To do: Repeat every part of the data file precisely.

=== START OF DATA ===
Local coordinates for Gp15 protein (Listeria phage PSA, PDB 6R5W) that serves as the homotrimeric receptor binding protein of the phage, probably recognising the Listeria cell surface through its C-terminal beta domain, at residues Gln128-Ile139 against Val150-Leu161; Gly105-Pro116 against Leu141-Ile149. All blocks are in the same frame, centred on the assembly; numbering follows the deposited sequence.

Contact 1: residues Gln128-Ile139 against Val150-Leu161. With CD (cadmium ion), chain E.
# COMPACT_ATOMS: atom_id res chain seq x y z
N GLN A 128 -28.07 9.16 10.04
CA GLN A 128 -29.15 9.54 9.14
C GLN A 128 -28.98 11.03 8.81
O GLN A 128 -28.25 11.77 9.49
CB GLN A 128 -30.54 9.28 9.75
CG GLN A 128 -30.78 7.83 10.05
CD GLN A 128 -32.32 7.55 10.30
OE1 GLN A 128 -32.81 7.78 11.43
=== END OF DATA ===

Local coordinates for Gp15 protein (Listeria phage PSA, PDB 6R5W) that serves as the homotrimeric receptor binding protein of the phage, probably recognising the Listeria cell surface through its C-terminal beta domain, at residues Gln128-Ile139 against Val150-Leu161; Gly105-Pro116 against Leu141-Ile149. All blocks are in the same frame, centred on the assembly; numbering follows the deposited sequence.

Contact 1: residues Gln128-Ile139 against Val150-Leu161. With CD (cadmium ion), chain E.
# COMPACT_ATOMS: atom_id res chain seq x y z
N GLN A 128 -28.07 9.16 10.04
CA GLN A 128 -29.15 9.54 9.14
C GLN A 128 -28.98 11.03 8.81
O GLN A 128 -28.25 11.77 9.49
CB GLN A 128 -30.54 9.28 9.75
CG GLN A 128 -30.78 7.83 10.05
CD GLN A 128 -32.32 7.55 10.30
OE1 GLN A 128 -32.81 7.78 11.43